Figure 1:CT scan abdomen showed a solid mass in the left lateral wall with intact smooth mucosal surface and non-visualized left ureteric orifice.
Figure 2a:CT scan abdomen showed large pelvic mass with bilateral hydronephrosis
Figure 2b:Showed the tumor was filling the pelvic cavity. Its weight was 376g and length was 11x7cm
DiscussionTop
The rare incidence and the variable nonspecific presentation of solitary fibrous tumor of the urinary bladder are behind the confusion and challenge in patients who present with this tumor. In many cases, the tumor origin couldn’t be defined precisely and usually the 1st primary diagnosis comes to mind is pelvic sarcoma [3, 4]. Because of this confusion, proper preoperative pathological diagnosis is of utmost importance for proper planning of the treatment which in most of the cases is organ sparing surgical excision avoiding any unnecessary radical interventions.

In 2016, Tanaka et al reported 2 new cases and reviewed all previously reported 22 cases. They found different clinical presentation according to the size and location of the tumor. These include voiding LUTS in 36%; hematuria in 32%, incidental finding on imaging in 18%; and lower abdominal discomfort in 14% [3].

After this report, only one case was reported in 2017 and with our report, the total number of reported patients with SFT of the urinary bladder will be 27 cases [4]. The para-neoplastic syndrome has been described for the tumor mainly with hypoglycemia due to insulin-like growth factor production by the tumor. It resolves after surgical excision of the tumor [5, 7]. Our patients presented with mixed irritative and obstructive LUTS because of the location and large size of the tumors that occlude the bladder outlet. In addition hematuria developed in the first patient.

The main important diagnostic tool is immunohistochemical staining of the tumor for the detection of specific cellular markers. These include BCl-2, CD34 (90– 95%), CD99 (70%), and vimentin [6, 3]. In the 1st case of our patients, the diagnosis of the biopsy specimen was benign spindle cell tumor and no immunohistochemistry was done because the patient developed an acute abdomen and we had to operate on her. However final histopathology confirmed the diagnosis with immunohistochemistry with positive cellular markers for SFT. The 2nd case was managed better and the diagnosis was confirmed in the biopsy specimen which was positive for CD 99, CD 34 and BCL2 and negative for other tumors.

The recommended treatment approach for SFT of the bladder is different. Because of the large size, deep pelvic location with the uncertain origin of the tumor, unclear preoperative diagnosis or there is suspicion to be malignant, open surgical excision of the tumor with bladder preservation is the most commonly reported approach [3, 4, 8].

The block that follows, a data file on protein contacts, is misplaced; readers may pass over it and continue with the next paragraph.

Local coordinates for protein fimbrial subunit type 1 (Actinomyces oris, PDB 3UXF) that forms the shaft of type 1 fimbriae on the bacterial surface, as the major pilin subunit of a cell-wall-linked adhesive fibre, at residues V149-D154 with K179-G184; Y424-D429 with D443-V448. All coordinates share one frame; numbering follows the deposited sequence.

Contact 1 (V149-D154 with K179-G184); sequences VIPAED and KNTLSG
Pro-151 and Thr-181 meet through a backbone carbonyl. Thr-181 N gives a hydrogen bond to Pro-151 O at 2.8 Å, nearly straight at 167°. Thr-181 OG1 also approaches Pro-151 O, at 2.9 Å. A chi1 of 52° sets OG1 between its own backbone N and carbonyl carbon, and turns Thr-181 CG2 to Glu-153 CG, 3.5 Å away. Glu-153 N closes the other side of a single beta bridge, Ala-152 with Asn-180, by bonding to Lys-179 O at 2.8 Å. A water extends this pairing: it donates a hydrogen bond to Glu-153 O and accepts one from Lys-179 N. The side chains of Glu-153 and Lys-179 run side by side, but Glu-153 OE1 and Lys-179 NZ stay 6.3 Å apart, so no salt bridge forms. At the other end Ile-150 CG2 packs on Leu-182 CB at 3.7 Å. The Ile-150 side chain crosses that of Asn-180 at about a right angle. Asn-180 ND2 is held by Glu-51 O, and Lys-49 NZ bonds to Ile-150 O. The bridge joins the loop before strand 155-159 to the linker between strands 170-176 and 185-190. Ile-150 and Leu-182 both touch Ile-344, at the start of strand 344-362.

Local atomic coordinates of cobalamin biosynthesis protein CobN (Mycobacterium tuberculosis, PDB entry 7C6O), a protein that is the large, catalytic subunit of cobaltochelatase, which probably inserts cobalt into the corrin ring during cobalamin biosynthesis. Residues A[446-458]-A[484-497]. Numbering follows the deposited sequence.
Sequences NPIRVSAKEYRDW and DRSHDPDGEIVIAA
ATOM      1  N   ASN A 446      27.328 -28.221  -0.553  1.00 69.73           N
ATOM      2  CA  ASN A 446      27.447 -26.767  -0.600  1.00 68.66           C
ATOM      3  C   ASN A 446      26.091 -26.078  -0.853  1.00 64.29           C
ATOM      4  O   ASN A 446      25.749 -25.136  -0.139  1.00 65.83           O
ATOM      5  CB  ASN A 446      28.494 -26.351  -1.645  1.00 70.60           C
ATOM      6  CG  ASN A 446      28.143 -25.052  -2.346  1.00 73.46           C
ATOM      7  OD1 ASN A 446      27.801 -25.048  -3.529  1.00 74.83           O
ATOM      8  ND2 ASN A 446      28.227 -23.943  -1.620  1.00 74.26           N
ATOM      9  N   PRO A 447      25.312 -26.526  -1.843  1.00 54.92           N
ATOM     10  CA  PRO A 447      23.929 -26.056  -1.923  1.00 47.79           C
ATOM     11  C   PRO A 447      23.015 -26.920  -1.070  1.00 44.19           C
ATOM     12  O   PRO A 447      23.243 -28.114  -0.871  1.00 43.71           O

Nevertheless, if the tumor is of average size, in a suitable location inside the bladder and the diagnosis is confirmed histological, TURBT is the preferred less invasive treatment approach. However, repeated TURBT may be needed for residual or recurrent tumor [9]. The 1st case of our patients might be suitable for TURBT if the diagnosis was confirmed and no complication developed. The 2nd case was typical for open surgical intervention because of the large size and deep pelvic location of the tumor.

Despite its benign course in most of the cases, SFT may have malignant behavior in 10-20% of cases [3]. Cheng et al, 2012 reported about malignant SFT of the bladder which required excision and partial cystectomy with favorable outcome [8]. Thus, the prognosis of the disease is favorable in most of the reports with long term follow up approaching 10 years in one report [3]. However, malignant variants and co-association of other malignancies should be considered [8, 3, and 10]. This may require adjuvant chemotherapy and close follow up.
ConclusionTop
Despite its extremely rare incidence, the solitary fibrous tumor of the urinary bladder should be put in the differential diagnosis of any bladder or pelvic mass which looks well circumscribed on radiological imaging. Clinical suspicion and good communications with radiologists and pathologists are the main clue for proper diagnosis and good planning for treatment.
AcknowledgmentTop
For our colleagues Dr. Noman Al lahabi and Dr. Waheeb Al- Kubati from surgical departments for their assistance in the surgical management of these patients. The authors would like to thank Dr. Ali Ahmed Al-Zaazaai, M.Sc. Clinical Pharmacy from Wenzhou Medical University, Wenzhou Zhejiang Province, PR China who helped in arranging this paper for publish.
Statement of Ethics
The authors have no ethical conflicts to disclose.
Disclosure statements
The authors have no conflicts of interest to declare.
Authors’ contributionTop
Khaled M. Al-Kohlany: Idea of the manuscript, writing and literature review.

Waheeb R. Al-Kubati: Revision and supervision of the manuscript

Husam A. Alhamss: Data collection, literature review.

Eman Al-Salamy: Pathological interpretation, supervision of the manuscript.
ReferencesTop